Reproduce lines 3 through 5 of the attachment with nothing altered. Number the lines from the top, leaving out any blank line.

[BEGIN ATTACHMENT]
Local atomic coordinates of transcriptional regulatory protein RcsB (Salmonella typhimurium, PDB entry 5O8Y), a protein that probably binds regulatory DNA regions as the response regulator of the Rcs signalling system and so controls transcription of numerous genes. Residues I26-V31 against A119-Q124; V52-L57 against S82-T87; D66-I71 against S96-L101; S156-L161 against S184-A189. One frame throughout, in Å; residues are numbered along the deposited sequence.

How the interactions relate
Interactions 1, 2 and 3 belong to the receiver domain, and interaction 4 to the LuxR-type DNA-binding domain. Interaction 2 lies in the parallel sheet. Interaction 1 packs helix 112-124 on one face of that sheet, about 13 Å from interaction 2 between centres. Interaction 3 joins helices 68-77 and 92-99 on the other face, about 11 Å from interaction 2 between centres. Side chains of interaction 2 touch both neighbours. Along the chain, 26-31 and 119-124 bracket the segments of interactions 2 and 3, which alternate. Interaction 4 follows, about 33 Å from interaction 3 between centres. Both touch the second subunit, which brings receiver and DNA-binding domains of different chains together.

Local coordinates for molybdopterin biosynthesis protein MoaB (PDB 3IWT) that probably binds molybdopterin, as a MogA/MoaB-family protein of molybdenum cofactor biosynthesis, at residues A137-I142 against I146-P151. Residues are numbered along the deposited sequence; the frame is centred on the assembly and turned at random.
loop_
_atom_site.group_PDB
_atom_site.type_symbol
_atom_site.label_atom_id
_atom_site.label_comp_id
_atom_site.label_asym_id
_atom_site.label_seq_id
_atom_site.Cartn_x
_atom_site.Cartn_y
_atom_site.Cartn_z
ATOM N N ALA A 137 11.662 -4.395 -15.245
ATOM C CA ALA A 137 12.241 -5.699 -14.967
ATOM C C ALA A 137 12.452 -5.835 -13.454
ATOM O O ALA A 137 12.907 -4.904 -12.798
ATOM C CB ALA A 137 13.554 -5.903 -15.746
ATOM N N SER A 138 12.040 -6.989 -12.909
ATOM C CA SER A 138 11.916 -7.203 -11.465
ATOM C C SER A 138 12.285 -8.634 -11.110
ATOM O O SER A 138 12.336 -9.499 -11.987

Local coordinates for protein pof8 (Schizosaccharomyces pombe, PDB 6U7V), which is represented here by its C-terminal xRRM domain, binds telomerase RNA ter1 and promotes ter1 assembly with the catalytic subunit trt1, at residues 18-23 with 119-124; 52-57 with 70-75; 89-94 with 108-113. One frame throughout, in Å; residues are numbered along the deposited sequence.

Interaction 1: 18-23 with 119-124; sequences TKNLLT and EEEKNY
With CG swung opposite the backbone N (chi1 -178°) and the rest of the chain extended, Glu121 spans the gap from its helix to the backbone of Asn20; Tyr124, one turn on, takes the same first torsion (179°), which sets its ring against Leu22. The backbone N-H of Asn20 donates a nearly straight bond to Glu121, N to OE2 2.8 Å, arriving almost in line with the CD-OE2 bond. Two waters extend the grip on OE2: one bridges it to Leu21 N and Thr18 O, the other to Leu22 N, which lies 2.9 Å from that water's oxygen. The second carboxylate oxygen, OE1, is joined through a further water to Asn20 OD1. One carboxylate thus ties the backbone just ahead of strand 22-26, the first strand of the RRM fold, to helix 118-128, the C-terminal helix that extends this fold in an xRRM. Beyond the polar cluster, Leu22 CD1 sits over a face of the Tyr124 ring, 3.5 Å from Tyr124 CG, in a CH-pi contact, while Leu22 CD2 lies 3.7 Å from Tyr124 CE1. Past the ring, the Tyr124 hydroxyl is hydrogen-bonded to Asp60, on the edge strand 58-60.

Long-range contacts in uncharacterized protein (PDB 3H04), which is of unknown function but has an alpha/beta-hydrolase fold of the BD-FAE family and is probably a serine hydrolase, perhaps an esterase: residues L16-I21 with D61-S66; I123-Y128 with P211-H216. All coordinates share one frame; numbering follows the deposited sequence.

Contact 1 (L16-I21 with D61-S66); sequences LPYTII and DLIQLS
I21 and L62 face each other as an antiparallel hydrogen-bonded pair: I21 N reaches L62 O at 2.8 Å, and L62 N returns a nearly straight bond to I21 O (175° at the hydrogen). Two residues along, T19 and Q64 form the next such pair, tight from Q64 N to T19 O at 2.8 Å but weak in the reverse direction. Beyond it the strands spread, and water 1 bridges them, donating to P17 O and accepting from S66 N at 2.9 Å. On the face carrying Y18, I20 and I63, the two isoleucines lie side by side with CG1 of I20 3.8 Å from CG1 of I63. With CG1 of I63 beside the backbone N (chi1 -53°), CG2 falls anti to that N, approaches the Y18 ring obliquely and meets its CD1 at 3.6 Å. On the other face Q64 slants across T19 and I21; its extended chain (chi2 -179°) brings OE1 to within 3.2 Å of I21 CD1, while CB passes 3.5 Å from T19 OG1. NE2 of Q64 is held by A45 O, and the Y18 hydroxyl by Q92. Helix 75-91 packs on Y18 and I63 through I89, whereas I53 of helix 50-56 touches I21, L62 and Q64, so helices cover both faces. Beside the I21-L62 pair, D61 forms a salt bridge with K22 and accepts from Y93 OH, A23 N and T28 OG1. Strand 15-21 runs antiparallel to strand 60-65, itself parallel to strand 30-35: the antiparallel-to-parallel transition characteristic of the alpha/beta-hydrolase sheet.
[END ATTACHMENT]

Interactions 1, 2 and 3 belong to the receiver domain, and interaction 4 to the LuxR-type DNA-binding domain. Interaction 2 lies in the parallel sheet. Interaction 1 packs helix 112-124 on one face of that sheet, about 13 Å from interaction 2 between centres. Interaction 3 joins helices 68-77 and 92-99 on the other face, about 11 Å from interaction 2 between centres. Side chains of interaction 2 touch both neighbours. Along the chain, 26-31 and 119-124 bracket the segments of interactions 2 and 3, which alternate. Interaction 4 follows, about 33 Å from interaction 3 between centres. Both touch the second subunit, which brings receiver and DNA-binding domains of different chains together.

Local coordinates for molybdopterin biosynthesis protein MoaB (PDB 3IWT) that probably binds molybdopterin, as a MogA/MoaB-family protein of molybdenum cofactor biosynthesis, at residues A137-I142 against I146-P151. Residues are numbered along the deposited sequence; the frame is centred on the assembly and turned at random.
loop_